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Ljunggren F, Lindén Moen I, Rosengren K. Research Paper: How to be Prepared as a Disaster Nursing: An Interview Study With Nursing Students in Indonesia. Health in Emergencies and Disasters Quarterly 2019; 5 (1) :53-62
URL: http://hdq.uswr.ac.ir/article-1-270-en.html
1- Institute of Health and Care Science, Sahlgrenska Academy, University of Gothenburg, Gothenburg, Sweden.
2- Department of Internal Medicine, Sahlgrenska University Hospital, Mölndal, Sweden. , kristina.rosengren@gu.se
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1. Intoduction
Powerful earthquake occurred in Asia in 2004 and caused subsequent tsunamis that struck the coast of Thailand, as well as human suffering and property damage. One survivor described said: “I didn’t find my daughter until ninth months after the wave came. I was really suffering during that period of time”. Relatives become patients when suffering affects several dimensions of human life, and consequently, they need support from health professionals. Therefore, nurses must be prepared to provide emergency care when a disaster occurs to ensure a high quality of healthcare for all involved (patients and relatives), which is a difficult task due to limited supplies of clean water, food, medications, dressing materials, etc. The present study aimed at improving the knowledge of disaster nursing by describing nursing students’ experiences through disaster nursing.
The World Health Organization [1] defines natural disasters as earthquakes, tsunamis, volcanic eruptions, landslides and hurricanes, with long-lasting physical, biological and social impacts on individuals’ health, well-being and survival. Every year natural disasters kill around 90000 people, and approximately 160 million people are affected worldwide. According to the Center for Research of the Epidemiology of Disasters [2], 335 disasters affected six continents of Asia (greatest number of deaths), Africa, Oceania, Europe, and North and South America (largest financial losses). Natural disasters affect society, particularly in developing countries, due to the simply constructed houses [3]. Indonesia lies in a volcanic region (400 active volcanoes) between three different tectonic plates making it vulnerable to natural disasters. In 2004, Aceh Province was hit by a strong earthquake that resulted in 170000 deaths due to a tsunami. Moreover, regular volcanic eruptions cause burns and acute respiratory infections [1, 4]. 
Nurses are a crucial part of the healthcare network as they provide health and well-being, prevent illnesses or disabilities, and alleviate the suffering caused by natural disasters, which will significantly improve the quality of healthcare. Nurses’ responsibilities and professional roles [5] are as follows: person-centered care, teamwork, evidence-based care, patient safety, informatics, and quality improvement [6]. Person-centered care focuses on recognizing the patient as a partner according to preferences, values and needs in a team built on open communication and mutual respect to achieve a high quality of healthcare [7, 8]. The interprofessional collaboration uses evidence-based knowledge, clinical experience and the patient and family preferences to facilitate a high quality of healthcare and patient safety. Teamwork grounded in evidence-based knowledge improves patient safety. Information technology is a tool to achieve a high quality of care for efficient communication that supports decision-making [6, 9].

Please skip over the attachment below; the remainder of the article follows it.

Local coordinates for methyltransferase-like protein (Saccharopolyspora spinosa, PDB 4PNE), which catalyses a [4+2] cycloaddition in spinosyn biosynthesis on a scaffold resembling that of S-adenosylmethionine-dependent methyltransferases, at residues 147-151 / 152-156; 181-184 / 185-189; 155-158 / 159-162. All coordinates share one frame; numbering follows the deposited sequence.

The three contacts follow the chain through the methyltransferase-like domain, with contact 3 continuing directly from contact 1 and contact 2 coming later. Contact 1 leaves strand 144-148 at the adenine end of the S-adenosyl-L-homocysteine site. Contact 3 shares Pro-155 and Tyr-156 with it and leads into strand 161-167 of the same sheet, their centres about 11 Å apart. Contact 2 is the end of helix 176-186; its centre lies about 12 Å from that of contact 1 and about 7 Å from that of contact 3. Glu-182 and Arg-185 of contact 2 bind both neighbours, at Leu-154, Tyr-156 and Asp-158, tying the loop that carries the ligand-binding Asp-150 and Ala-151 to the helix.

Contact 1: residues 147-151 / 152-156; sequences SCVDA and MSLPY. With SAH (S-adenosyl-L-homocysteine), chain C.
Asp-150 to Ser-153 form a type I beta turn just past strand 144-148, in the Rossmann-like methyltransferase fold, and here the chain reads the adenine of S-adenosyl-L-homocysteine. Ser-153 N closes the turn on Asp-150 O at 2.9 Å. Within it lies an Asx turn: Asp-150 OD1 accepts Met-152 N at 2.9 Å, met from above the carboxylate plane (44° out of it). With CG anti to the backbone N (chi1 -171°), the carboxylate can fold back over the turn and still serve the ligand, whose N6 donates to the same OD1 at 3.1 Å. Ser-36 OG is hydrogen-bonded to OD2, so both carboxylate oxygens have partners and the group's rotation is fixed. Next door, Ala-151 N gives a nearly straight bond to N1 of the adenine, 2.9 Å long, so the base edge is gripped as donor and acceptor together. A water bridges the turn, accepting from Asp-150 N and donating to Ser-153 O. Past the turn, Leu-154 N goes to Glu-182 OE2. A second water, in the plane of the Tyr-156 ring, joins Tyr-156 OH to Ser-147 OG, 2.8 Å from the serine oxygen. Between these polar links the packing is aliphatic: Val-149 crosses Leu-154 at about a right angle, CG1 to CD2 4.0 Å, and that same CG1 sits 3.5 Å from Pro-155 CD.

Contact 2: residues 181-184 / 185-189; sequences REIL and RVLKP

Nursing competencies begin to develop during nursing education; however, research highlights variations in student learning [10]. As shown in a previous study [11], 73% of the Indonesian nursing students are prepared for natural disasters. However, increased repetitions of practice in disaster nursing guided by knowledgeable instructors is important for: 1. triaging to identify health problems, 2. initial treatment, 3. organizing safe transferring the patient to the nearest emergency service units, and 4. teamwork [11]. 
The majority of European hospitals use the Manchester Triage System (MTS) to evaluate patients’ needs for emergency care [12]. However, MTS is less effective for children and the elderly. Moreover, MTS is also potentially useful during waiting times in emergency units; however, trained staff is required [13]. Organizational factors, staff’s experiences, and MTS influence patients’ safety; therefore, assessment tools and follow-up periods are required [14]. Triaging saves lives, but health professionals face difficulties in prioritizing patients’ needs due to limited resources. High priority patients require a substantial amount of available resources leading to suffering patients with a lower priority condition [15]. Furthermore, the ABCDE method is a systematic approach to provide life-saving treatment in complex clinical situations. Each letter represents a vital function: A (airways), B (breathing), C (circulation), D (disability) and E (exposure). Beginning with A, a patient’s airways are assessed and treated before the next vital function (B) is examined [15].
Emergency care requires intraprofessional teamwork built on open communication that respects each team member’s values and expertise and is visualized by common decision-making to promote the patient’s best interests [6, 9, 11, 16, 17].